Finding Active Directory objects with Inheritance Disabled


From time to time, an issue that crops up during Exchange or Office 365 migrations is the dreaded "insufficient access rights:"

It's commonly manifested like this (though I have seen it displayed other ways as well):

Warning: Unable to update Active Directory information for the source mailbox at the end of the move. Error details: An error occurred while updating a user object after the move operation.
--> Active Directory operation failed on casserver.domain.com. This error is not retriable. Additional information: Insufficient access rights to perform the operation.

Active directory response: 00002098: SecErr: DSID-03150BB9, problem 4003 (INSUFF_ACCESS_RIGHTS), data 0
--> The user has insufficient access rights.

Ugh. Your migration service account is a member of Org Admins, Recipient Admins, Domain Admins ... What can the problem be?

As it turns out, this is *frequently* an error regarding permissions inheritance.  Permissions inheritance problems have caused more than one migration to fail in my career.  While permissions inheritance can be disabled due to a variety of things, the two biggest sources I've seen are:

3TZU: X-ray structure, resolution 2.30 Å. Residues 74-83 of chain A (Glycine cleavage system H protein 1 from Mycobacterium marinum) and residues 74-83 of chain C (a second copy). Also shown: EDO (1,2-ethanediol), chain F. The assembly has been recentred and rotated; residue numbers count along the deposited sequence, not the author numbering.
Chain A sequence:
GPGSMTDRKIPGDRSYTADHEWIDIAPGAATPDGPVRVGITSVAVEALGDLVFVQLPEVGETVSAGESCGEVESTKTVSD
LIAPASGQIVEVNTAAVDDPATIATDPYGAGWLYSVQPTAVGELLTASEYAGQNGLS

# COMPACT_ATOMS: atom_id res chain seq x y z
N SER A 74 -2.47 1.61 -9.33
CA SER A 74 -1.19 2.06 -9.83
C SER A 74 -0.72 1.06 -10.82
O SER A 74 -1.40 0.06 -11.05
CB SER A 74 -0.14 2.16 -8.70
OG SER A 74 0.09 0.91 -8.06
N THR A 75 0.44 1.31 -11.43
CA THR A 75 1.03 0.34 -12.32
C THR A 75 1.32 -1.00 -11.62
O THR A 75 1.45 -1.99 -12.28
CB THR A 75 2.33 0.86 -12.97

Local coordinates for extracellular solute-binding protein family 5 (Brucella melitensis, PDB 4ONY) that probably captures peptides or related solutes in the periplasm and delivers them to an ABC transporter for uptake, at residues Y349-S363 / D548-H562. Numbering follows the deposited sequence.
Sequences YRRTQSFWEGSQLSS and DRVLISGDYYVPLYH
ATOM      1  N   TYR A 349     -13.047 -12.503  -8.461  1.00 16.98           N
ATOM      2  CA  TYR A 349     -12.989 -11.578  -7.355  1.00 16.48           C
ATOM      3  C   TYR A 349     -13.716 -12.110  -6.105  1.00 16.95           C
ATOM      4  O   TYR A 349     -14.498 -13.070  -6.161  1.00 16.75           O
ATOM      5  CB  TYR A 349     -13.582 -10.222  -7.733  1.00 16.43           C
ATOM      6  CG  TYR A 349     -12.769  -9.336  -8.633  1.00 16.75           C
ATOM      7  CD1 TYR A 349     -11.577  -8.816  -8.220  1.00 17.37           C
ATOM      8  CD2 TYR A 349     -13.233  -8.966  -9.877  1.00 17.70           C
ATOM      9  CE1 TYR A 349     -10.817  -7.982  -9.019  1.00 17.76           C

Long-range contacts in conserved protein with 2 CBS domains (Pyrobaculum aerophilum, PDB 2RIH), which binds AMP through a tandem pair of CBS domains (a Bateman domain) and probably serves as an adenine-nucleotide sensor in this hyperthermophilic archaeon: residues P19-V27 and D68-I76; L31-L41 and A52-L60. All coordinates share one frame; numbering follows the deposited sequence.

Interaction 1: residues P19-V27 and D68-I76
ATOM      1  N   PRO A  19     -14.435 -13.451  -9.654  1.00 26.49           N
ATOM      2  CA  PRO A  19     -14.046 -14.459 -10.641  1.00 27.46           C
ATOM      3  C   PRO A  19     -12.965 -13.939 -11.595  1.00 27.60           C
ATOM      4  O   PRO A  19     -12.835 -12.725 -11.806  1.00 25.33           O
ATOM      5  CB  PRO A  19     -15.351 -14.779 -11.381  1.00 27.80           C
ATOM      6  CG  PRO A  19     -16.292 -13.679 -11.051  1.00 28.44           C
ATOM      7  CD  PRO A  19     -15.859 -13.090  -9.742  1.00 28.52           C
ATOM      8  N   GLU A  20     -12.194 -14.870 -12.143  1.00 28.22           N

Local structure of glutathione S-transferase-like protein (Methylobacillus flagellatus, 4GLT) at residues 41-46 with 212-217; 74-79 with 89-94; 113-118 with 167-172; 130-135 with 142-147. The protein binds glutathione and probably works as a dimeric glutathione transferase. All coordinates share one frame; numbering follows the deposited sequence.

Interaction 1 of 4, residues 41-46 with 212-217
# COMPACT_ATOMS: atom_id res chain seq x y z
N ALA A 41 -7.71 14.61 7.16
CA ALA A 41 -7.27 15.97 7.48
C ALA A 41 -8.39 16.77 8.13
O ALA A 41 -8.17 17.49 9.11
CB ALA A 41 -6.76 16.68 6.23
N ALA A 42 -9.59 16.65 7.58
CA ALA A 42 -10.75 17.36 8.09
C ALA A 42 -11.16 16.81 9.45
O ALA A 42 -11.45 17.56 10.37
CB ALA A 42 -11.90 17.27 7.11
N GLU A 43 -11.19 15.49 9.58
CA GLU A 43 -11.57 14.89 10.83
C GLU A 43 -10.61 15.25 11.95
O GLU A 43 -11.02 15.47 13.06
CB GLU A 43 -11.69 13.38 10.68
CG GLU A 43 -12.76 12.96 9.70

In either case, Exchange Sever is expecting a particular permission to be present, and when it's not, it is unable to update the user object after a migration.

I've put together a script to help proactively identify (and re-enable, if desired) permissions inheritance. If an object is protected by adminSDHolder, it will be noted in the output.  Objects protected by adminSDHolder will be reset when SDProp runs again, so be sure to check this column of the log file to see if your object falls into that category.  You'll want to check to see if the account is a member of a protected group.  If it's not a member of one (any more), you'll want to clear the adminCount attribute on the user object and re-run the script or manually reset the permissions inheritance. 

Skip over to the TN Gallery to download the script.

https://gallery.technet.microsoft.com/Find-and-Fix-Broken-Object-5ae18ab1

Comments (2)

  1. turbomcp says:

    thanks
    very helpful

  2. Valdir says:

    Thanks a lot.

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